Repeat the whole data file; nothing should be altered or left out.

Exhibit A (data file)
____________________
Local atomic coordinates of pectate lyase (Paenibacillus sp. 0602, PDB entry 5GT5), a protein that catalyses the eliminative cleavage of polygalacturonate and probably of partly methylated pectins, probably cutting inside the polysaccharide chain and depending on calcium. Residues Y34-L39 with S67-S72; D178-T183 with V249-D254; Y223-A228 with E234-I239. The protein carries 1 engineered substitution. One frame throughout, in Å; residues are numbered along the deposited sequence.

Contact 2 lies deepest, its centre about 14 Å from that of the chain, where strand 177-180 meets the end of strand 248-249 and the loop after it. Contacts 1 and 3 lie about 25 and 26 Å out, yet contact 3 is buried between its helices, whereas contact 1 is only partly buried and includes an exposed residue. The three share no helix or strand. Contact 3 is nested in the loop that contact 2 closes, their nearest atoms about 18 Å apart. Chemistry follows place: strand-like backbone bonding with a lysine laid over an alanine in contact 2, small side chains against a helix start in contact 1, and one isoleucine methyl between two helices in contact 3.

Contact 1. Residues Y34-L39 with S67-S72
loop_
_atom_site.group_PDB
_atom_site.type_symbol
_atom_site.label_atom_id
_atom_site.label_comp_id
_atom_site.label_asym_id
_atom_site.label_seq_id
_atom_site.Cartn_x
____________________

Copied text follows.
Local atomic coordinates of pectate lyase (Paenibacillus sp. 0602, PDB entry 5GT5), a protein that catalyses the eliminative cleavage of polygalacturonate and probably of partly methylated pectins, probably cutting inside the polysaccharide chain and depending on calcium. Residues Y34-L39 with S67-S72; D178-T183 with V249-D254; Y223-A228 with E234-I239. The protein carries 1 engineered substitution. One frame throughout, in Å; residues are numbered along the deposited sequence.

Contact 2 lies deepest, its centre about 14 Å from that of the chain, where strand 177-180 meets the end of strand 248-249 and the loop after it. Contacts 1 and 3 lie about 25 and 26 Å out, yet contact 3 is buried between its helices, whereas contact 1 is only partly buried and includes an exposed residue. The three share no helix or strand. Contact 3 is nested in the loop that contact 2 closes, their nearest atoms about 18 Å apart. Chemistry follows place: strand-like backbone bonding with a lysine laid over an alanine in contact 2, small side chains against a helix start in contact 1, and one isoleucine methyl between two helices in contact 3.

Contact 1. Residues Y34-L39 with S67-S72
loop_
_atom_site.group_PDB
_atom_site.type_symbol
_atom_site.label_atom_id
_atom_site.label_comp_id
_atom_site.label_asym_id
_atom_site.label_seq_id
_atom_site.Cartn_x